Reflecting on National Day for Truth and Reconciliation

As an organization focused on disease prevention and health promotion, BC Alliance for Healthy Living (BCAHL) understands that colonization and institutionalized racism are largely responsible for the gap in health outcomes between non-Indigenous and Indigenous peoples.

As such, BCAHL stands with Indigenous partners and communities in this journey toward reconciliation. We recognize that these are early days and there is much learning and work to be done ahead of us

BCAHL has always been and will remain committed to health equity. We continue this work because, to the Alliance, equity means everyone, including Indigenous peoples throughout the province, have access to culturally appropriate programs and resources that support their health and well-being.  

As the work toward reconciliation continues, we encourage everyone to read the Calls to Action, reflect on them and see how you can contribute towards this healing work within your own circles.

We also encourage you to explore the following resources for more learning opportunities about the harms of residential schools, colonization and institutionalized racism, as well as ways you can be an ally and act in a good way.


  • NCTR Education Presentations (National Centre for Truth and Reconciliation)
    • These presentations and workshops are delivered by the NCTR upon request and can be tailored to every group or organization’s needs in terms of learning about Indigenous issues and ways they can engage in social action.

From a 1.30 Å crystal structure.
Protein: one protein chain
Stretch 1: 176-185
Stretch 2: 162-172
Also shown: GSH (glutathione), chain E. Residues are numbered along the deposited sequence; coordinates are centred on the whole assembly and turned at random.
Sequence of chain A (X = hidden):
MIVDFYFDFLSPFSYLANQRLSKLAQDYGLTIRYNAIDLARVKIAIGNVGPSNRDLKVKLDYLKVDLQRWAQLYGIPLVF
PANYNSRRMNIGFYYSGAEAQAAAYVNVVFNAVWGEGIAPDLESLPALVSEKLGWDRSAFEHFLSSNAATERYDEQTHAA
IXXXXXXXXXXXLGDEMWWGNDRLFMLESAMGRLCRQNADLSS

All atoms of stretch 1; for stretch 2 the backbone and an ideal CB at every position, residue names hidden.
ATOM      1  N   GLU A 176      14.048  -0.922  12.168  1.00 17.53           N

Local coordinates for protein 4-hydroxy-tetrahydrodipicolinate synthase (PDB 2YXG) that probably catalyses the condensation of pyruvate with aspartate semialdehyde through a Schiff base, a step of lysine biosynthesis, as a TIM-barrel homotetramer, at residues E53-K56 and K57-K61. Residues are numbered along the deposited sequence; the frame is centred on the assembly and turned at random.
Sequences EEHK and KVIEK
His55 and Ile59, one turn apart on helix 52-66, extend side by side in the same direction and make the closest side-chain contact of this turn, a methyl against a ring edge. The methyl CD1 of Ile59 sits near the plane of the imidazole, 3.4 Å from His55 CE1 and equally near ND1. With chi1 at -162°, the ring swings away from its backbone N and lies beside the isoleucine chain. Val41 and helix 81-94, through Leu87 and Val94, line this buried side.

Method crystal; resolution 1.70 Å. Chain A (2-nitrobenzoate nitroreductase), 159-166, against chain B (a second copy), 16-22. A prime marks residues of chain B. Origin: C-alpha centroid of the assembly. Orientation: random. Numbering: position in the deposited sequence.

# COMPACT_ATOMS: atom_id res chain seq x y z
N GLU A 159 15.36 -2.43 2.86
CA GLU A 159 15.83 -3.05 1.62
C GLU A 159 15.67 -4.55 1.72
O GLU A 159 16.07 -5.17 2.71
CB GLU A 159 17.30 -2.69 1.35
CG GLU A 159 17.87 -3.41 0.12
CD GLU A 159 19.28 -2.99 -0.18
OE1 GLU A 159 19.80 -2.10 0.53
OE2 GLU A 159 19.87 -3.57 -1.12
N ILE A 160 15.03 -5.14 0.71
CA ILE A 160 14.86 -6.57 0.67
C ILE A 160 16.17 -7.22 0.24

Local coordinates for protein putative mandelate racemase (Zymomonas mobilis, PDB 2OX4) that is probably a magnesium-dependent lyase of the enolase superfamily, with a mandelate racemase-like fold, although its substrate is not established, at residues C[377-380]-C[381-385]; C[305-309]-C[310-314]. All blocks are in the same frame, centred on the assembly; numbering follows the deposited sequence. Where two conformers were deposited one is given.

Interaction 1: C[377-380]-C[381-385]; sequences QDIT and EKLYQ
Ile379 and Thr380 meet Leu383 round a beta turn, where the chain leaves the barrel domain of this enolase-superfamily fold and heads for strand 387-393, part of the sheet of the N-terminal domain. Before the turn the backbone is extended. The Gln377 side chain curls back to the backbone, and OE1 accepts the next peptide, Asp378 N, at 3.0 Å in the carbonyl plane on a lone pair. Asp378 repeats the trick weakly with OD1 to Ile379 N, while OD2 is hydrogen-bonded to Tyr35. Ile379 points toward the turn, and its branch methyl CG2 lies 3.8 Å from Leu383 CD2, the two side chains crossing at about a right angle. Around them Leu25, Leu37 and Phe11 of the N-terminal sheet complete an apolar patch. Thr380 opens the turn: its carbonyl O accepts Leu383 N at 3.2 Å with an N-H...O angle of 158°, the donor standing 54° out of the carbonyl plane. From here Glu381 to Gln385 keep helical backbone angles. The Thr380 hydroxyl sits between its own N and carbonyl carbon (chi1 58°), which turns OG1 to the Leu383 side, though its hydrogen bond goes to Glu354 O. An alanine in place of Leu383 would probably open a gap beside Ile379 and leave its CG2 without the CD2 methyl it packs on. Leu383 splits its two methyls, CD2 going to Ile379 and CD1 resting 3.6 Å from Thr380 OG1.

• Learning Resources on Decolonization (VIDEA)
    • VIDEA’s Decolonization Toolkit is designed to spark growth personally, professionally, organizationally and community-wide. The toolkit can be used in full or in parts, depending on what a group or organization needs. Includes a reading list to deepen understanding of Indigenous issues.
  • Anti-Racism Indigenous Cultural Safety Core Training (San’yas)
    • In their Core Training series, San’yas facilitators introduce key aspects of cultural safety and anti-Indigenous racism. Participants will learn how to take action to strengthen cultural safety in relationships, practices and services.
  • Indigenous Canada course (University of Alberta)
    • Indigenous Canada is a free online course offered by the University of Alberta, which explores the different histories and contemporary perspectives of Indigenous peoples living in Canada. The goal of the course is to provide participants with a basic familiarity with Indigenous/non-Indigenous relationships.
  • Resource page (Idle No More)
    • Idle No More is a women-led grassroots organization promoting Indigenous rights through working with non-Indigenous allies. They have a variety of resources created by Indigenous land protectors, academics, and community members, designed to help allies dismantle inequities.

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